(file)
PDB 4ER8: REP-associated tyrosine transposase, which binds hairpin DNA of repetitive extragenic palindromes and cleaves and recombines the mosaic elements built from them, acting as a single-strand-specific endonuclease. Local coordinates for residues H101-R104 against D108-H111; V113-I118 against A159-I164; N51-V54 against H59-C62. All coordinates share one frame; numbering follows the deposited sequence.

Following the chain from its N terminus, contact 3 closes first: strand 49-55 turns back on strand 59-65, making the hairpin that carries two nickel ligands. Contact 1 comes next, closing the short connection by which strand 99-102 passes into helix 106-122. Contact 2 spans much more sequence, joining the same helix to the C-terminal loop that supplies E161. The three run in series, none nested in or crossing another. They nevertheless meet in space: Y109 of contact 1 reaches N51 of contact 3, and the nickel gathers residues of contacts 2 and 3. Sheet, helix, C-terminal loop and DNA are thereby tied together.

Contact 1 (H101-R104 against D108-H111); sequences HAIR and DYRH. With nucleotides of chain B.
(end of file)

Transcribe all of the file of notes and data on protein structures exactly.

PDB 4ER8: REP-associated tyrosine transposase, which binds hairpin DNA of repetitive extragenic palindromes and cleaves and recombines the mosaic elements built from them, acting as a single-strand-specific endonuclease. Local coordinates for residues H101-R104 against D108-H111; V113-I118 against A159-I164; N51-V54 against H59-C62. All coordinates share one frame; numbering follows the deposited sequence.

Following the chain from its N terminus, contact 3 closes first: strand 49-55 turns back on strand 59-65, making the hairpin that carries two nickel ligands. Contact 1 comes next, closing the short connection by which strand 99-102 passes into helix 106-122. Contact 2 spans much more sequence, joining the same helix to the C-terminal loop that supplies E161. The three run in series, none nested in or crossing another. They nevertheless meet in space: Y109 of contact 1 reaches N51 of contact 3, and the nickel gathers residues of contacts 2 and 3. Sheet, helix, C-terminal loop and DNA are thereby tied together.

Contact 1 (H101-R104 against D108-H111); sequences HAIR and DYRH. With nucleotides of chain B.